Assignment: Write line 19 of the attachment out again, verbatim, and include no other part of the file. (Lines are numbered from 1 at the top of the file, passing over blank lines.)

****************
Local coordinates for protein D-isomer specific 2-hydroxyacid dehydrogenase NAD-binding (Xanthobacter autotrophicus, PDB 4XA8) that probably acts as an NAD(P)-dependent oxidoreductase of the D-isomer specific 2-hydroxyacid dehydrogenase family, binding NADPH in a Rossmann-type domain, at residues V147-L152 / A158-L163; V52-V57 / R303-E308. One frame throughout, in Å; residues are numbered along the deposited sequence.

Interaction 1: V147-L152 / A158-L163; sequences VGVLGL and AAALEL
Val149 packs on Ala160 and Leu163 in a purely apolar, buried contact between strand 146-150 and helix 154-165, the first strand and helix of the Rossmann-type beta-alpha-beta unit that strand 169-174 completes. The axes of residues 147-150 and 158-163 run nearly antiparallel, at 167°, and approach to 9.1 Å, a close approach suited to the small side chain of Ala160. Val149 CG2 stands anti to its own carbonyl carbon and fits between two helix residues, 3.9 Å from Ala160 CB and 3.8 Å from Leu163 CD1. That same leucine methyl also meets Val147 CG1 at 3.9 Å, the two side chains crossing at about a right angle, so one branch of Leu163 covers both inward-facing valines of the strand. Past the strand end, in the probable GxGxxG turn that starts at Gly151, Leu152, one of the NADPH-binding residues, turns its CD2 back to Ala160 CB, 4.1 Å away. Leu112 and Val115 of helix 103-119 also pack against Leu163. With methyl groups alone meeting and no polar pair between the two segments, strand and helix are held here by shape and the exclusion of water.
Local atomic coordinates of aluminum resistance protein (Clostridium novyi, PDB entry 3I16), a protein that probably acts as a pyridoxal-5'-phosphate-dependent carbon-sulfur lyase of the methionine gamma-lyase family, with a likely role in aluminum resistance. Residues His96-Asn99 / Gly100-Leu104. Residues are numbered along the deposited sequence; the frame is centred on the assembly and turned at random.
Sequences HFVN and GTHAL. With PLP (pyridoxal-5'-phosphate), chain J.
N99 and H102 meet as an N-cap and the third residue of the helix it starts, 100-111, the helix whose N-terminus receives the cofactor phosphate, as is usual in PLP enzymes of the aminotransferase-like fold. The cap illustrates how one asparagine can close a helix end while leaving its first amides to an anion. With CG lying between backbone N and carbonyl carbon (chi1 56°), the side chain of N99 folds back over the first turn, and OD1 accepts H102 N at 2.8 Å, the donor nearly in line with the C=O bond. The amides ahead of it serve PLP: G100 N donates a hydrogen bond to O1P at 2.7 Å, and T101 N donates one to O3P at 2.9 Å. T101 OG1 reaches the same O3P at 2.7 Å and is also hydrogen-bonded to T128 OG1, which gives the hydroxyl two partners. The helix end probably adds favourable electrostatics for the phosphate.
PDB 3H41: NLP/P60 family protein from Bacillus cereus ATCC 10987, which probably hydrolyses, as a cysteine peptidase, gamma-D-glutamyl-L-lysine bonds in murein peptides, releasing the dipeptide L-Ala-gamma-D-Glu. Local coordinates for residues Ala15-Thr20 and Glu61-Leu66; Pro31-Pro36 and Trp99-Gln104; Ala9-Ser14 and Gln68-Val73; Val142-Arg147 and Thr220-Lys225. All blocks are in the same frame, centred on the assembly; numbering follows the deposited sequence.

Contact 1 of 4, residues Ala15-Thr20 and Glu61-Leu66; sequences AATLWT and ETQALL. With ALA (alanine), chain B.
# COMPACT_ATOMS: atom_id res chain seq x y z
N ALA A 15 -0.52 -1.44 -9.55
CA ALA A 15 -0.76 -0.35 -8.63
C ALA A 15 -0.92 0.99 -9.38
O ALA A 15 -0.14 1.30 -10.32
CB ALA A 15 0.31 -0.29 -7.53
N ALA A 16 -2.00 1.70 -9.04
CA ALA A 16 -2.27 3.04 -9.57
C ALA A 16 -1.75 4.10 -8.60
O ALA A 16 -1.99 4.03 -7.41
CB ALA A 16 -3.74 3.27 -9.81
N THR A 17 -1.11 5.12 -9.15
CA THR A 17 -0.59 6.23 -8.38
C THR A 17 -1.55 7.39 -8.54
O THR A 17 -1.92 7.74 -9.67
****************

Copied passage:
CB ALA A 16 -3.74 3.27 -9.81